Locally, Piccini pointed to a $1.74-million investment in Campbellford Memorial Hospital, a temporary addition to acute-care beds at Northumberland Hills Hospital, Trillium Foundation funding for Transition House, and long-term-care funding for the Golden Plough Lodge and Pleasant Manor.

Ontario Minister of Children, Community and Social Services Lisa MacLeod announced the change to autism funding Feb. 6 as a positive development that would clear lengthy waiting lists for therapy. The group protesting in Port Hope, however, say the new funding model will result in less funding per child, and that this funding will depend on age and family income rather than clinical need.

“This announcement once again abandons the needs of society's most vulnerable by ripping away the services of high-needs children receiving therapy, and all other autistic children on the waiting lists will have their services cut,” they argued.

“We are calling on the government to fund families according to the needs of their children, and stop any plan that forces families to cope with any cut to therapy already being given.”

Cobourg Transit runs on Family Day

By Cecilia Nasmith

The Town of Cobourg reminds Cobourg Transit users that both the conventional and Wheels Transit buses will be operating on Family Day – Monday, Feb. 18.

Hours for conventional transit services will be 9:15 a.m. to 3:30 p.m., and both Routes 1 and 2 will end at Northumberland Mall for the day.

Wheels Transit hours will be 6:15 a.m. to 3:30 p.m. BTS Network will operate the service from 6:15 to 7:45 a.m., and appointments can be made at 1-877-284-7433. Century Transportation will operate the service from 8 a.m. To 3:30 p.m. - cal 905-372-0582 for an appointment.

For more information, call the engineering department at 905-372-4455.

CCC welcomes Blushing Brides March 30

By Cecilia Nasmith

The Cobourg Community Centre will be one stop on the 40th-anniversary tour of The Blushing Brides, and Rolling Stones fans won't want to miss it.

The town's Community Services Division announced the concert by what the press release called “the world's original tribute to The Rolling Stones since 1979, bringing fans a unique perspective on the music of the Stones.”

In fact, the press release said, the Brides' performance is apt to be far more daring than today's far more subdued shows by the original Stones.

And while music writers once referred to the Stones as Their Satanic Majesties (after one of their releases), the Brides still boast the title World's Most Dangerous Tribute to the Music of the Rolling Stones.

The line-up includes singer Maurice Raymond, guitarist Desmond Leahy, bassist Glen Olive and keyboardist Dylan Heming. Their combined stage presence, personae and musical licks make each performance a memorable concert spectacle.

Director of community service Dean Hustwick agrees.

“I saw The Blushing Brides perform a few years ago, and I can guarantee a high-energy live performance that will have fans on their feet in no time,” he said in the press release.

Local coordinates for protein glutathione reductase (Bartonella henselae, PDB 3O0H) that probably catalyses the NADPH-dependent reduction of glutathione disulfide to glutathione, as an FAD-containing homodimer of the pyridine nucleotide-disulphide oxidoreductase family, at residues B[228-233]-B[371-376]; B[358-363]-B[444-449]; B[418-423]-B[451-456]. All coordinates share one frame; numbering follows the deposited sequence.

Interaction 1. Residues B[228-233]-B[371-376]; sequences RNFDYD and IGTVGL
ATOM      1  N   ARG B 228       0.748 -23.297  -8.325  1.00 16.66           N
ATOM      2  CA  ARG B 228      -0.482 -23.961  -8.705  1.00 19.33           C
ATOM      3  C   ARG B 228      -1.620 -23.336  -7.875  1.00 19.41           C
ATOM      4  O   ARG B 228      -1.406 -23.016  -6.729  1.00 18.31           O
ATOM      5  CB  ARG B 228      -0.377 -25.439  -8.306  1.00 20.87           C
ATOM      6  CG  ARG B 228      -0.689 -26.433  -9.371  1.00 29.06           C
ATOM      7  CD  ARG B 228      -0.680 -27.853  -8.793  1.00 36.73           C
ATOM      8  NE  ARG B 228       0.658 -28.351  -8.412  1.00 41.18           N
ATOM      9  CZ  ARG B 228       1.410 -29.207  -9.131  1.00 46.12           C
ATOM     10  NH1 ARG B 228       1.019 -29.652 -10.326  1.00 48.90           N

“As an added bonus to concertgoers, we are hosting a pre-concert party in the Grand Hall, with both canteens serving special menu items.”

This includes a variety of pub-type food, including hamburgers, hot dogs, chicken wings and popcorn. To ensure smooth service, a second satellite canteen and bar will be open in the Rotary Hall.

The schedule calls for the party to run from 5:30 to 7:30 p.m., after which doors will open. The opening act The Spirits perform at 8 p.m. and The Blushing Brides charge onstage at 9 p.m.

General-admission tickets are $25 plus HST plus service fee, available through the Victoria Hall Concert Hall box office (905-372-2210 or

Notes from NHH

By Cecilia Nasmith

Apply now for NHH scholarship

Northumberland Hills Hospital reminds local high-school students of the Feb. 15 deadline to apply for this year's Health Professions Scholarship.

The hospital introduced the scholarship in 2003 in support of West Northumberland students who are pursuing a career in the health-are sector, with the hope that these young people might one day choose to return to their home community to practice.

Evaluations are made on the basis of academic achievements, extracurricular activities, a testimonial explaining applicants' interest in their chosen profession, and written references. All applicants must be enrolled (or accepted for enrollment) in a full-time study program in a health field at a post-secondary institution.

The 2019 scholarship is $1,000 for each student selected, and the presentation will be made at a spring meeting o the hospital's board of directors.

Full details (including a downloadable application form) are available on the Careers tab at

Be careful out there, NHH warns

Stuck in the heart of winter, as all of us are, Northumberland Hills Hospital warns patients and visitors to take extra care when walking outside.

The potential for slippery conditions exists in and around the hospital, president and chief executive officer Linda Davis said in her report to the February board meeting. And the extreme cold can cause sudden shifts in pavement and walkways, resulting in uneven surfaces.